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Ben Affleck movie ‘The Town’ inspires nun disguises in bank heist

A surveillance pho2011 bank robbery Palos Heights. | Courtesy FBI

A surveillance photo of the 2011 bank robbery in Palos Heights. | Courtesy FBI

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Updated: March 6, 2013 6:23AM

Ben Affleck’s 2010 movie “The Town” won critical plaudits for its tense plot involving romance at the heart of a violent heist.

Now it has a less happy claim to fame — as the inspiration for a real-life bank robbery that wrecked two young lovers’ lives.

Self-confessed stickup man and drug dealer Lyndon Germel Wesley, 28, took the stand in federal court Monday against his former fiancee, Navahcia Edwards, telling a judge that the couple got the idea to disguise themselves in nuns’ habits and masks while robbing a south suburban TCF Bank after watching “The Town” together.

“I thought we could pull it off if we did everything right,” said Wesley as his former lover glared at him across the courtroom. Under a plea deal, he’ll get a reduced sentence in return for testifying against her.

Though the couple — dubbed “nuns on the run” by the FBI — allegedly escaped with $120,000 cash and hid their faces behind masks throughout the May 2011 armed robbery, several clues linked the crime to Edwards, who worked at the Palos Heights bank, the feds say.

The robbers’ decision to empty three vaults containing bills but ignore a fourth filled with coins, suggested an inside job. Records also show that Edwards bought masks identical to those used in the robbery online, and that she went on a spending spree soon after, including a down payment on an engagement ring for Wesley.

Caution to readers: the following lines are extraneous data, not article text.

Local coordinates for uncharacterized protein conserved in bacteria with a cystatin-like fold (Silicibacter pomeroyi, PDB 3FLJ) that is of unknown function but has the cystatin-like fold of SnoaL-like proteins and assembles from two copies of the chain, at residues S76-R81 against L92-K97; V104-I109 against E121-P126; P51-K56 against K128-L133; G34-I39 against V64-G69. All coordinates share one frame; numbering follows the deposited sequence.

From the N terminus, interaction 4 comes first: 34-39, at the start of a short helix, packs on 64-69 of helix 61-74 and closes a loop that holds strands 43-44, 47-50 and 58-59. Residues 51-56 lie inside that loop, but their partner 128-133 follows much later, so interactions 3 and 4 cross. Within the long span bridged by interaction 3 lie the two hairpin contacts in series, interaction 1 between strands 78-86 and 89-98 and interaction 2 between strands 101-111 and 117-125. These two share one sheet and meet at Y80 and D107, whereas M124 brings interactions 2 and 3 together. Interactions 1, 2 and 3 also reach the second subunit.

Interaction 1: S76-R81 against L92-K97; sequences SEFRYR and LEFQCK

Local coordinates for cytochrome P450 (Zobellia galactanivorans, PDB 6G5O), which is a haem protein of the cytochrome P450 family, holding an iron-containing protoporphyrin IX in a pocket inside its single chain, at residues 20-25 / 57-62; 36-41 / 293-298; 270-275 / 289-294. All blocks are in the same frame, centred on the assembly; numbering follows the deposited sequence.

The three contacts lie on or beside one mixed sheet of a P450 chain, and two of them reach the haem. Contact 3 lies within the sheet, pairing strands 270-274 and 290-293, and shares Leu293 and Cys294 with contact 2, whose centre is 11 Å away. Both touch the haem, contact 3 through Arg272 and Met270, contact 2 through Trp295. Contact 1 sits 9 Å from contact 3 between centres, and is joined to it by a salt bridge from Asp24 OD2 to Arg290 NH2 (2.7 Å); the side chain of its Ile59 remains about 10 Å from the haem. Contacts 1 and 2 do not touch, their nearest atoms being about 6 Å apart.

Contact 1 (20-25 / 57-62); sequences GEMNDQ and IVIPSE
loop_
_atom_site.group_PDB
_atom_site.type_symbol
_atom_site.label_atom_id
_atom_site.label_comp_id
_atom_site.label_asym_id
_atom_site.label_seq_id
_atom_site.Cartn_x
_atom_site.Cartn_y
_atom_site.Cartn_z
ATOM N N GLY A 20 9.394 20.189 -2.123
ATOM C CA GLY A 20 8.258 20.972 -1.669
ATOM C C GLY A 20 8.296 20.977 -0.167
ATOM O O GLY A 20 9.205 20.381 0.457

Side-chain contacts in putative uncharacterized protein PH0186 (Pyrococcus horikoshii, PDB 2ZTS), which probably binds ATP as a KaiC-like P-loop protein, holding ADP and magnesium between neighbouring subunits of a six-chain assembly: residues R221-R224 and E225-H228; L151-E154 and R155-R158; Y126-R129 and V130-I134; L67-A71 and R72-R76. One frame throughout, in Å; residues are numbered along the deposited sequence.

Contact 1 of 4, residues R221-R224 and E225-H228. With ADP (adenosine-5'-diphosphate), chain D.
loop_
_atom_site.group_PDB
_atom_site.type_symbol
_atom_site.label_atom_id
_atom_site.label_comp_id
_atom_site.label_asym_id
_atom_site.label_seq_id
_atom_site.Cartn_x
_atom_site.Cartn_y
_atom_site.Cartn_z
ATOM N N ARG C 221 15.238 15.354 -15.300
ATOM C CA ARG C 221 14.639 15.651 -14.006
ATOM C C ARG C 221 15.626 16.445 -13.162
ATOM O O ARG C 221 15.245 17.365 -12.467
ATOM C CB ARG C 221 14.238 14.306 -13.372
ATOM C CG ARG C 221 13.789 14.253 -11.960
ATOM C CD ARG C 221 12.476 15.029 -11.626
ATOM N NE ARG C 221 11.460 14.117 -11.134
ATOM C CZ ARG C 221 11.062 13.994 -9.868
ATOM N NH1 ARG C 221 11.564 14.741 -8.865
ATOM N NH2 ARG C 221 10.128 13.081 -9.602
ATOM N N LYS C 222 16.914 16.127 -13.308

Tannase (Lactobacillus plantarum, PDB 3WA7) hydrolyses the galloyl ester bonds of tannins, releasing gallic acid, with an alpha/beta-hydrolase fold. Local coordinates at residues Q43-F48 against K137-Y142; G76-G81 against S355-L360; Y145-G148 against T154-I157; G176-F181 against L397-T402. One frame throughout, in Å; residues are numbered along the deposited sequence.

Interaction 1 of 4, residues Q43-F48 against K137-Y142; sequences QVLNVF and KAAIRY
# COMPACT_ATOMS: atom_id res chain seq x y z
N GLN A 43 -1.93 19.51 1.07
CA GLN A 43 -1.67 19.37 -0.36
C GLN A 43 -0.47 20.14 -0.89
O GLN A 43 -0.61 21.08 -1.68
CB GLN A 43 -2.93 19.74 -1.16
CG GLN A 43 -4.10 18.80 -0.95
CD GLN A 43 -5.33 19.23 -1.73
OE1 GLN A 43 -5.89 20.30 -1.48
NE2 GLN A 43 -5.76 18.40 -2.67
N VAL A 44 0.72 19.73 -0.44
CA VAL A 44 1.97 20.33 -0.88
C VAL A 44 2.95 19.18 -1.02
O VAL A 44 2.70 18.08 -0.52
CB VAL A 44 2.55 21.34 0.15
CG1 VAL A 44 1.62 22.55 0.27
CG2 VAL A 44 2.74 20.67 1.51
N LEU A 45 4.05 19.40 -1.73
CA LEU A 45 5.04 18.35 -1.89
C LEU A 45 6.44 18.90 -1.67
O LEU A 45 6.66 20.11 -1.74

Edwards desperately needed cash to repay $23,000 she’d previously stolen from a Chase Bank branch she also worked at, Assistant U.S. Attorney Kate Zell said.

But defending Edwards, attorney Charles Aron told Judge Matthew Kennelly that “the government can not prove that she was in the bank during that robbery.”

When a bank worker testified that one of the robbers had a feminine voice and manner, Aron prompted laughter by asking “Did you ever see Michael Jackson when he was alive?”

And when another bank worker said she saw the outline of a bra under one of the robbers’ habits, Aron asked, “How do you know it wasn’t a heart-rate monitor?”

He questioned Wesley’s motive for the robbery, suggesting that Wesley told a relative — former Markham Deputy Police Chief Tony Debois — that he’d really robbed the bank so he could bond his brother out of jail.

Wesley agreed that he’d compared Debois to a corrupt cop from another movie — “like Denzel Washington in ‘Training Day’.”

Prosecutors urged Kennelly to reject that evidence, saying it was not relevant.

“No, but it is interesting!” the judge said.

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